The Englishman’s sensational 2018 almost brought a fourth win, and his biggest yet, before he finished runner-up at last month’s DP World Tour Championship with rounds of 68-65-71-68 and ranking fifth in Scrambling. But he’s not done yet for this year and will have his eyes on the prize again after taking T5 at November’s Nedbank on his last visit to South Africa. Wallace also played these tracks in the 2017 Joburg Open, sitting T12 with 18 to play before finishing T30.
"This is a course I know and I have played before. I know the lines off the tee,” said Fritelli of the Firethorn ahead of last year’s Joburg Open. He had to settle for T42 so the week didn’t exactly go to plan but one of South Africa’s rising stars returns in fine form. T7 at the DP World Tour Championship, the World No. 74 closed with 65 to take T5 in defense of his Mauritius Open crown last week, finishing 11th for Scrambling. Top 20 in two of the last three South African Opens.
This is Grace’s 11th start in the SA Open and he’s getting close to that first win. Fourth in 2016, he was runner-up last time, taking his tally of top tens to four while there are three other finishes of T21 or better. His general form over the last six months has been mixed but it’s noticeable that his best effort came on a return home when T11 at the Nedbank Golf Challenge last month.
A bit like Oosthuizen and Grace, Schwartzel’s South African Open story remains unresolved. He has two seconds, a third, two fourths and a fifth and four of his top fives have come in his last five attempts although that stretch started back in 2010. Current form is a worry though – 41-70-MC-40 – and the T41 came in the Nedbank where he shot 78 in round two and got up-and-down just 39.1%.
“I like the conditions back home and I always play nicely back home,” said Burmester at this venue last year. It’s a fair claim. He won the 2017 Tshwane Open (first Euro Tour victory), has a bunch of top tens and 20s, including T19 at Randpark at last year’s Joburg Open, and has 10th and 4th in two of the last three South African Opens. Unlike some of his more famous compatriots, Burmester also brings good form too after a top four at the DP World Tour Championship on his last start.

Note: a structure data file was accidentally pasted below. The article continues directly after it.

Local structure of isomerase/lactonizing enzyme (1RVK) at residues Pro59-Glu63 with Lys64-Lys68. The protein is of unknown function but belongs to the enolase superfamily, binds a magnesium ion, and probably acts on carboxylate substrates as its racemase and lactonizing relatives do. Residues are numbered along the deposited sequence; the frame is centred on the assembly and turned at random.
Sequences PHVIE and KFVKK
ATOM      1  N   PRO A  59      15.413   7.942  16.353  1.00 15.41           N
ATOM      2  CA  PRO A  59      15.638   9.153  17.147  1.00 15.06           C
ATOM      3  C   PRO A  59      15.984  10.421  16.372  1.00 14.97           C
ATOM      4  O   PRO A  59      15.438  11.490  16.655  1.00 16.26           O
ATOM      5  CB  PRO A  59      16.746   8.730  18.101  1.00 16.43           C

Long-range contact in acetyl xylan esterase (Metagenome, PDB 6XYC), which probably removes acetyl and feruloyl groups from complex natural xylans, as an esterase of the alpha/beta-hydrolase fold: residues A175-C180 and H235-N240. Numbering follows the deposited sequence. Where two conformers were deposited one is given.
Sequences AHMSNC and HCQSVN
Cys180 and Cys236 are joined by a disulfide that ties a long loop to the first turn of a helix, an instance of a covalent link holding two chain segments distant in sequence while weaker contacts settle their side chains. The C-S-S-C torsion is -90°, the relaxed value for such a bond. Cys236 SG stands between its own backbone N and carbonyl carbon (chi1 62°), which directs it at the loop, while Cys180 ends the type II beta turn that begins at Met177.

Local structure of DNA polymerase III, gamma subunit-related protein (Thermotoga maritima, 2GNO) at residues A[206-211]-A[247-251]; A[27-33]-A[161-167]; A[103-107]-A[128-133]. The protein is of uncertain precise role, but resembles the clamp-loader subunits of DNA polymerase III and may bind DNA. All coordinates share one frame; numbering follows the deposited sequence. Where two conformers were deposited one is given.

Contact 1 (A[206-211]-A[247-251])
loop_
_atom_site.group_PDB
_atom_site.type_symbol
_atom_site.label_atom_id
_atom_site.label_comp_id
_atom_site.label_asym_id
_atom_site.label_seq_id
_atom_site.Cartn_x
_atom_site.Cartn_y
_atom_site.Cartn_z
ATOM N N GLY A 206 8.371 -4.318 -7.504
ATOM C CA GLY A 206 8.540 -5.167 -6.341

The in-form Frenchman ended his Challenge Tour campaign 4-7-1-2, won his card and took third in the Hong Kong Open and then opened with 64 to lead the Mauritius Open last Thursday. He quietened on the weekend to end T14 but that’s still an excellent first two events and the good news doesn’t stop there. Perez pegged it up in last year’s Joburg Open at this venue and took T13, the same position he occupied in the 2018 Tshwane on his only other start in SA.
Van Rooyen would have been on the radar anyway due to his impressive form on last season’s European Tour which ended with T26 at the DP World Tour Championship (all four rounds in the 60s). But the South African was also runner-up at this place in the 2017 Joburg Open, completing his week with a 66 at the Firethorn, and has two top 20s in his last three starts at his national Open.
The defending champion although that came at a different venue, Glendower, back in January. There seemed to be some good vibes being carried when he visited South Africa again last month and took T9 at the Nedbank Golf Challenge. Strong recent Scrambling stats suggest the Englishman can have another big week.
The South African was outside the top 700 in the world rankings when he teed it up here last year and missed the cut. He’ll return ranked 81st after a four-win season (two in South African Sunshine Tour events) and a fourth in Mauritius last week where he was joint-leader after 54 holes. The transformed 32-year-old is 6-for-9 in South African Opens but yet to finish better than T31.